Yunick also built a 1968 Camaro for Trans-Am racing. Although Yunick set several speed and endurance records with the car at Bonneville Speedway, with both a 302 cubic inch (~5000 cubic centimeter) and a 396 cubic inch (~6500 cubic centimeter) engine, it never won a race while Yunick owned it. It was later sold to Don Yenko, who did win several races. In typical Yunick fashion, the car, although superficially a stock Camaro, had acid-dipped body panels and thinner window glass to reduce weight, the front end of the body tilted downwards and the windshield laid back for aerodynamics, all four fenders widened, the front subframe Z'ed and the floorpan moved up to lower the car, and many other detailed modifications. The drip rails were even brought closer to the body for a tiny aerodynamic improvement. A connector to the engine oil system was extended into the car's interior, to allow the driver to add oil from a pressurized hose during pit stops. In order to allow the driver enough freedom of movement, the shoulder harness was modified to include a cable-ratchet mechanism from a military helicopter. In 1993, Vic Edelbrock, Jr. purchased and restored the car. Contrary to popular opinion, Yunick designed the first "safer barrier" in the early 1960's using old tires between sheets of plywood but NASCAR did not adopt his idea and it took the death of Dale Earnhardt to finally install safer barriers at NASCAR tracks. Indianapolis Motor Speedway was the first track to install them. Also Yunick developed air jacks for stock cars in 1961 but NASCAR thought and still thinks it is safer to have a jackman running around a car during a pitstop rather than using air jacks.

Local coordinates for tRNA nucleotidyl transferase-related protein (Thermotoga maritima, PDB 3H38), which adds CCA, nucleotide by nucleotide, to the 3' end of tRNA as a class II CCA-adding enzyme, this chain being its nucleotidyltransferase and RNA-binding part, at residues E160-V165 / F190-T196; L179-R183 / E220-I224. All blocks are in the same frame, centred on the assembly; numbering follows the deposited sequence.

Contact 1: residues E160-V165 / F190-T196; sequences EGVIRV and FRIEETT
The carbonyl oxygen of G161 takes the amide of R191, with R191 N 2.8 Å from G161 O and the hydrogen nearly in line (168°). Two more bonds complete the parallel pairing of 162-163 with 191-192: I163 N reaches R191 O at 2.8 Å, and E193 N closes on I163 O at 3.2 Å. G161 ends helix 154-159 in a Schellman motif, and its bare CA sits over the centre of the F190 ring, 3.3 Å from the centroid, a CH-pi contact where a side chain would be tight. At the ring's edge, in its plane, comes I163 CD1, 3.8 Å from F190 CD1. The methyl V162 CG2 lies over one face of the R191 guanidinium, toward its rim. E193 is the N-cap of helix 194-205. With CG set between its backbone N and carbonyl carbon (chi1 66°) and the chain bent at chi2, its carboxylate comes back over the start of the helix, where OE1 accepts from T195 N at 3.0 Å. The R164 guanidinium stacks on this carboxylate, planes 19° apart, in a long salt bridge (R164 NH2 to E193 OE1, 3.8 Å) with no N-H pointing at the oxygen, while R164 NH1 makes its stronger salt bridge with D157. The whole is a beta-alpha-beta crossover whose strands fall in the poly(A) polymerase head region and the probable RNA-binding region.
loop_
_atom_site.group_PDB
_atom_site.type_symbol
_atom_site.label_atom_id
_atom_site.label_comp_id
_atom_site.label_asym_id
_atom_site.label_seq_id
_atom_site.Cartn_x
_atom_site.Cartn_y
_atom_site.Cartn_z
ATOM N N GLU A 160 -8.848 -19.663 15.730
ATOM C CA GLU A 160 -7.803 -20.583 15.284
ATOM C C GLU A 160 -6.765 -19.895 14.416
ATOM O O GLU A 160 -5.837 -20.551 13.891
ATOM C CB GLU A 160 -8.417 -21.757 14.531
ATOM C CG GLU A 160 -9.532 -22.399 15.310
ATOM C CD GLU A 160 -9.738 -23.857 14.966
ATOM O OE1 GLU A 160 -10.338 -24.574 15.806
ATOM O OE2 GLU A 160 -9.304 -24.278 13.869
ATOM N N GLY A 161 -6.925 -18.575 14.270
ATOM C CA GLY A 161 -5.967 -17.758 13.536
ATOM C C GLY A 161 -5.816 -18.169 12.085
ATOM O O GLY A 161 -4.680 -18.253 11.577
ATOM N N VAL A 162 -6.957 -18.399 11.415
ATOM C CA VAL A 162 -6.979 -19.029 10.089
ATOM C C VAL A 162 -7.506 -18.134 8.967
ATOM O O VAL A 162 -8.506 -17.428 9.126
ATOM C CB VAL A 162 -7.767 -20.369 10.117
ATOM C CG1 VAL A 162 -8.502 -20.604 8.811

AwardsHe was inducted in the International Motorsports Hall of Fame in 1990 (inaugural year) and the Motorsports Hall of Fame of America in 2000. Smokey is a member of over 30 Halls of Fame across the United State and the rest of the world. Some of his personal items, including hats, pipes, boots, engines, etc. are on display (loan from family most of them) at museums from race tracks to the Smithsonian (history of racing).